As seen in the chart above, the net liabilities of most social media companies increased significantly in 2022.
A dramatic change was that their respective net liabilities turned from negative to positive, illustrating the surging amount of liabilities in 2022.
For example, Meta’s net liabilities were no longer a net zero and soared to a massive $18 billion as of fiscal 2022.
Similarly, Twitter’s net liabilities reached $1.5 billion while that of Snapchat also totaled the same number as of 2022.
Only Pinterest’s net liabilities were still in negative values, indicating that the company has not taken on extra debt or any other liabilities.
In short, Meta, Twitter, and Snap Inc. have increased their leverages significantly in 2022 compared to prior years.
Total Debt To Equity Ratio
From the perspective of debt leverage, Snapchat’s ratio in 2022 topped the chart at 145% of equity, indicating that the company was the most leveraged compared to Meta, Twitter, and Pinterest.
Twitter’s debt leverage ratio in 2022 came in at 89% of equity, second only to Snap Inc.
Meta’s debt-to-equity ratio totaled only 8% in 2022, the lowest among Snapchat and Twitter.
On the other hand, Pinterest’s debt leverage was zero as of 2022 as the company did not carry any debt.
Again, Snap Inc.’s debt leverage in 2022 was the biggest among Meta, Twitter, and Pinterest.
Total Debt To Asset Ratio
From the perspective of assets, Snap Inc. is again at the top of the chart, with its total debt making up about 47% of its asset in 2022.
Twitter’s total debt represents 39% of assets as of 2022.
Meta’s debt-to-asset ratio totaled only 5% as of 2022, the lowest among Twitter and Snap.
Pinterest’s debt-to-asset ratio was zero as of 2022 as the company did not have any debt.
Total Liabilities To Equity Ratio
The total liabilities to equity ratio measures total leverage which includes all debt and liabilities owed to 3rd parties with respect to stockholders’ equity.
The higher the ratio, the more leverage the company has.
According to the chart, Snap Inc. was again the highest leveraged social media company in fiscal 2022, with its total liabilities representing 211% of equity.
At this ratio, Snap’s total leverage was $1.00 dollar of equity to $2.10 dollar of liabilities.
Besides, Snap’s total leverage also has been on the rise year over year, growing to a record high as of 2022.
In contrast, Pinterest’s total leverage was the lowest at only 18% in fiscal 2022 and the leverage ratio has remained relatively unchanged since fiscal 2019.
Meta’s total leverage ratio also grew significantly in 2022 to 48%, the highest ever recorded since 2016.
Similarly, Twitter’s total leverage also has been on a rise between 2016 and 2022, topping 129% as of 2022, second only to Snap Inc.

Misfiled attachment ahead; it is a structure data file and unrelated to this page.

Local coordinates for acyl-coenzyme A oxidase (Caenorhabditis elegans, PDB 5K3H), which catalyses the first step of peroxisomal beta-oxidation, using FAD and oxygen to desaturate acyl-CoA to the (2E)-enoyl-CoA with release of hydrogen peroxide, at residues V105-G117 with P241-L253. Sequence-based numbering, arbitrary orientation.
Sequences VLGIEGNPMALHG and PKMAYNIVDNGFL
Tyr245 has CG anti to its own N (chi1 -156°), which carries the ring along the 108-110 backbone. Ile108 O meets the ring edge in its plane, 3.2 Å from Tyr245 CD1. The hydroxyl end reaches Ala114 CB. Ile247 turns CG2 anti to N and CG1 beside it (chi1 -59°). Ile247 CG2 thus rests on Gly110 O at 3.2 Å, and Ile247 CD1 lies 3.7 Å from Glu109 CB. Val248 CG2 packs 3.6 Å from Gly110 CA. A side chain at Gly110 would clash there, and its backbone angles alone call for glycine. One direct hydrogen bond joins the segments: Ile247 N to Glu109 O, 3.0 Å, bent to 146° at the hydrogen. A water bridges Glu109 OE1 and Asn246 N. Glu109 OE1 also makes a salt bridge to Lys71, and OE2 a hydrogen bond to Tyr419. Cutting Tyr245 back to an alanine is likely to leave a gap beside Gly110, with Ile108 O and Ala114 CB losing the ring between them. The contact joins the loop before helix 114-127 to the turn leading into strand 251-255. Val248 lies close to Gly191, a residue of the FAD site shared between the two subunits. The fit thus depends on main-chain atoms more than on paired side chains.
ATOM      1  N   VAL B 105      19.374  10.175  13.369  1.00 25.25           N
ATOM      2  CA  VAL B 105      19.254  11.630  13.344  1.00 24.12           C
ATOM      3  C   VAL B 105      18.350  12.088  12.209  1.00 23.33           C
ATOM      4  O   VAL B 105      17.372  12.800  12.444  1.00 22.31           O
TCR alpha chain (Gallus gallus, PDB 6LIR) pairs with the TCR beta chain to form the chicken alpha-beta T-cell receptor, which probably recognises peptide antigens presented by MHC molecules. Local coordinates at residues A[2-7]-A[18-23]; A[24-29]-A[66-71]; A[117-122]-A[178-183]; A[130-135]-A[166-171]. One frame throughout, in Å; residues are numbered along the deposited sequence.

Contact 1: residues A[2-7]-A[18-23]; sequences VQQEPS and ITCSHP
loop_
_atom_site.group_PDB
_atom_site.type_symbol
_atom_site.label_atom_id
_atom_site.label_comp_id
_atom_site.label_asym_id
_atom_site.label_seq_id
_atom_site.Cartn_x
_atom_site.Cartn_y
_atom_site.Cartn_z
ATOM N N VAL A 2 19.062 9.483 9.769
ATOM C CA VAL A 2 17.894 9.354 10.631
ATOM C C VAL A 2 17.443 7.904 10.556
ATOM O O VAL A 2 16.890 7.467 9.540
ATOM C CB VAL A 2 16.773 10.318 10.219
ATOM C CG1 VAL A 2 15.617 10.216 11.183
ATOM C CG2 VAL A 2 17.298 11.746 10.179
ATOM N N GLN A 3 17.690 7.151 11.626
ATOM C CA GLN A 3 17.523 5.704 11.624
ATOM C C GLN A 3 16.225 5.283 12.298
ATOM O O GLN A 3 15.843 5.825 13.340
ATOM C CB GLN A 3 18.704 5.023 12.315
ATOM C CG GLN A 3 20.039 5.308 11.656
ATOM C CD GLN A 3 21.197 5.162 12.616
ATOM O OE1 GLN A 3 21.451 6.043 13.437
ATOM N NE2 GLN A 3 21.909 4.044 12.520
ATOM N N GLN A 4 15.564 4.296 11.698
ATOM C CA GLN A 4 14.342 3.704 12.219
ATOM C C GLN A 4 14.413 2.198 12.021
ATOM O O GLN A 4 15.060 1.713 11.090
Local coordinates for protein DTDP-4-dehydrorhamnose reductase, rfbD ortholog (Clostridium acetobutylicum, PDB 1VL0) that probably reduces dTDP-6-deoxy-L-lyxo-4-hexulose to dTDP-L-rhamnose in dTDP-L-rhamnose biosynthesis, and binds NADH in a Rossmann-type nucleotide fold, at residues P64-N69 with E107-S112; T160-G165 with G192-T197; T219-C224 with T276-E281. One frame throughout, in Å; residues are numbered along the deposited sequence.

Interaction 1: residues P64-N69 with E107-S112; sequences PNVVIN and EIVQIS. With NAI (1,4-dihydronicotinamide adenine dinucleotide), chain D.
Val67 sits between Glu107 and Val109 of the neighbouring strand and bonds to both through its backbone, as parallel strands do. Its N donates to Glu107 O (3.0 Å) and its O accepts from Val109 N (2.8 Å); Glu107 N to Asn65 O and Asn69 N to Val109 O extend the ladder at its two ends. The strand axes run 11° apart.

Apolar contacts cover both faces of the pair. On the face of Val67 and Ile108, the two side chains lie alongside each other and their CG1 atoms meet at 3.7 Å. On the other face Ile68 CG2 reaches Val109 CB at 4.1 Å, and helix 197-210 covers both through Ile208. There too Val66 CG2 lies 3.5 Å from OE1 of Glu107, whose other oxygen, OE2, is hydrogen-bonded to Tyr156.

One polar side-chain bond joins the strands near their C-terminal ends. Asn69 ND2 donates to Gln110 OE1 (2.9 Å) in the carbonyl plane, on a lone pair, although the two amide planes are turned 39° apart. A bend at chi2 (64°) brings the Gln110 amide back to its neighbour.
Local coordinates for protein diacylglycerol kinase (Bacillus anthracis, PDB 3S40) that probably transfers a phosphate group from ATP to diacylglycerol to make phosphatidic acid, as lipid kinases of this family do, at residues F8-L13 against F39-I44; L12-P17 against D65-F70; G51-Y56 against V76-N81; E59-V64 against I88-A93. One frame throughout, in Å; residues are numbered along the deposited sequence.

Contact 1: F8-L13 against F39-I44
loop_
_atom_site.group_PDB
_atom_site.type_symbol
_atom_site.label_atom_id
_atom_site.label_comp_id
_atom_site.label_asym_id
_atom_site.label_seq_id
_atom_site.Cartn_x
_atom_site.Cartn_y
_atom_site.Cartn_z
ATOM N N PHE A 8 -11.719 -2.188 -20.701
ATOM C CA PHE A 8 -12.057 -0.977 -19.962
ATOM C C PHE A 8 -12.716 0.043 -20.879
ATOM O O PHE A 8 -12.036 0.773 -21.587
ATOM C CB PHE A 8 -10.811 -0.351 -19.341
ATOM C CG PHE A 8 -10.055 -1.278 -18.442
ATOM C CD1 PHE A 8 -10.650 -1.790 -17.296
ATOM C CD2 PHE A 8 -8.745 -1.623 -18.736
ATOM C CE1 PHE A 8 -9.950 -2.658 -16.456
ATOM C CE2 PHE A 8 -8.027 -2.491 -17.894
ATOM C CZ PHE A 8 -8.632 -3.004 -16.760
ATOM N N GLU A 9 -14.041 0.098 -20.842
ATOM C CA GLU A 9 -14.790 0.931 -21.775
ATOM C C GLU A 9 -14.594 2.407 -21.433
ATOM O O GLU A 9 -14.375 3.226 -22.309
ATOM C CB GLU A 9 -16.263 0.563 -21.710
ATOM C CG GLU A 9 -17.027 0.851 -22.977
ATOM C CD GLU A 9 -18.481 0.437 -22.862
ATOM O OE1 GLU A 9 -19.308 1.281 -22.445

Again, Snap Inc. was the most leveraged social media company whereas Pinterest is the least leveraged with respect to equity or book value of the company.
Total Liabilities To Assets Ratio
The total liabilities to assets ratio measures the company’s capital structure, whether made up of debt or equity, or both equally.
For example, Snap’s total liabilities to total assets ratio was around 53% in fiscal 2020, meaning that the company’s capital structure was half liabilities and half equity.
As seen in the chart above, Snap’s liabilities-to-asset ratio came in at 68% in 2022, indicating a very high debt structure compared to equity.
At this ratio, Snap’s capital structure in 2022 was mostly represented by liabilities, at 68% of total assets.
In contrast, Pinterest’s capital structure was only 15% liabilities and 85% equity as of fiscal 2022, making it the least leveraged social media company.
Therefore, Pinterest has considerably more equity than liabilities in its balance sheets than most social media platforms have.
Twitter’s capital structure was quite balanced, at 56% liabilities and 44% equity as of 2022, indicating nearly a 1-to-1 liabilities-to-equity ratio.
On the other hand, Meta’s capital structure was mostly represented by equity with a liability-to-asset ratio of 32% in 2022.
To recap, Meta had the biggest amount of debt as of 2022 compared to other social media platforms but its leverage was low.
On the other hand, Snap’s total debt amounted to only $3.7 billion in 2022 but it was the most leveraged among Meta, Twitter, and Pinterest.
Pinterest had zero leverage as of 2022 as the company did not have any debt.
Therefore, Pinterest was the least leveraged among Meta, Snapchat, and Twitter as of 2022.
References and Credits
1. All financial figures in this article were obtained and referenced from financial statements and reports available in the following links: